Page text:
Major funding is provided by Corporation for Public Broadcasting. Additional funding is provided by the Center for Asian American Media (CAAM) and the LEF Moving Image Fund. Series producer: WETA Washington, D.C. Program producer: Brittany Huckabee. Associate producer: Ann S. Kim. Director of photography: Gabriel Goodenough. Original music: Kareem Roustom. Series executive producers: Jeff Bieber and Dalton Delan. Series producer: Leo Eaton. Series production manager: Jim Corbley. Format: CC Stereo DVI Letterbox/Widescreen where available. Online:

About Version One Productions, Inc.
Brittany Huckabee is the founder and principal of Version One Productions, Inc., and served as a 2006-2007 Filmmaker-in-Residence at WGBH in Boston. Her directing experience includes four documentaries and two weekly series that were broadcast nationally on PBS. Most recently, she produced and directed the three-hour documentary series “Heaven On Earth: The Rise and Fall of Socialism”, which debuted on PBS in June 2005. She is currently in the early development phases on a new project about human trafficking in Nepal. “The Mosque in Morgantown” was her first independent film project. Online:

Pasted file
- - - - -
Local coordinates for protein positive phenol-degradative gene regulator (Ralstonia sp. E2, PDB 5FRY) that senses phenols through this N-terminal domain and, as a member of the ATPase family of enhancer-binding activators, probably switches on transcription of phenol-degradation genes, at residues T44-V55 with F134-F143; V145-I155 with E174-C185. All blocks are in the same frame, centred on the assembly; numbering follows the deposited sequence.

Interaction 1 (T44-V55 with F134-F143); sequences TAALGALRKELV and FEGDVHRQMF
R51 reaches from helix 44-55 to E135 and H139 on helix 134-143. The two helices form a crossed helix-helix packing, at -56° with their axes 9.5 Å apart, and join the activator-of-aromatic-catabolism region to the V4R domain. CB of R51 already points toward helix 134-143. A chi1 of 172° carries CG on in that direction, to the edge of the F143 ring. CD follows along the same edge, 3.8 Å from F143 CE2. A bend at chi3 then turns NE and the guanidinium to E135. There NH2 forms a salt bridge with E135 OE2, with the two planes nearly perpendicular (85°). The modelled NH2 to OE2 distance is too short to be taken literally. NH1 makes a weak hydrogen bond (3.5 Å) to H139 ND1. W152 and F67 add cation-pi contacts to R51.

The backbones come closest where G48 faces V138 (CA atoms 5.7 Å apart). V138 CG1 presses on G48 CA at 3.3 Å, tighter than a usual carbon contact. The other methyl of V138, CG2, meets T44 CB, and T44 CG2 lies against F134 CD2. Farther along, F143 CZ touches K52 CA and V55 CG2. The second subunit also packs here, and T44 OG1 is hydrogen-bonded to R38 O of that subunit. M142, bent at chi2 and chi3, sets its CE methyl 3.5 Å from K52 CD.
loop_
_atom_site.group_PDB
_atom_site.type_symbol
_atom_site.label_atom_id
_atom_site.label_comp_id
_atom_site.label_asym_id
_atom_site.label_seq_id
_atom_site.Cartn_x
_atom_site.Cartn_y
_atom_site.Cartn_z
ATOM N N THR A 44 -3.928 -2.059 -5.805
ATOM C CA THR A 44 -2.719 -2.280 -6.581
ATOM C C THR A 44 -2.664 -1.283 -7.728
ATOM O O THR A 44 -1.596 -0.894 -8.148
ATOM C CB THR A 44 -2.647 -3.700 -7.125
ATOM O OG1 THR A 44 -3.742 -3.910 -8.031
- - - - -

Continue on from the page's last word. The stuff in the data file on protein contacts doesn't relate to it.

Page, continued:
About WETAWETA Washington, D.C., is the third-largest producing station for public television. WETA’s other productions and co-productions include the critically acclaimed “The NewsHour with Jim Lehrer” and “Washington Week with Gwen Ifill and National Journal”; the “In Performance at the White House” and “The Kennedy Center Presents” performance series; and documentaries by filmmaker Ken Burns, including “THE WAR” and coming this fall, “The National Parks: America’s Best Idea.” Sharon Percy Rockefeller is president and CEO. More information on WETA and its programs and services is available at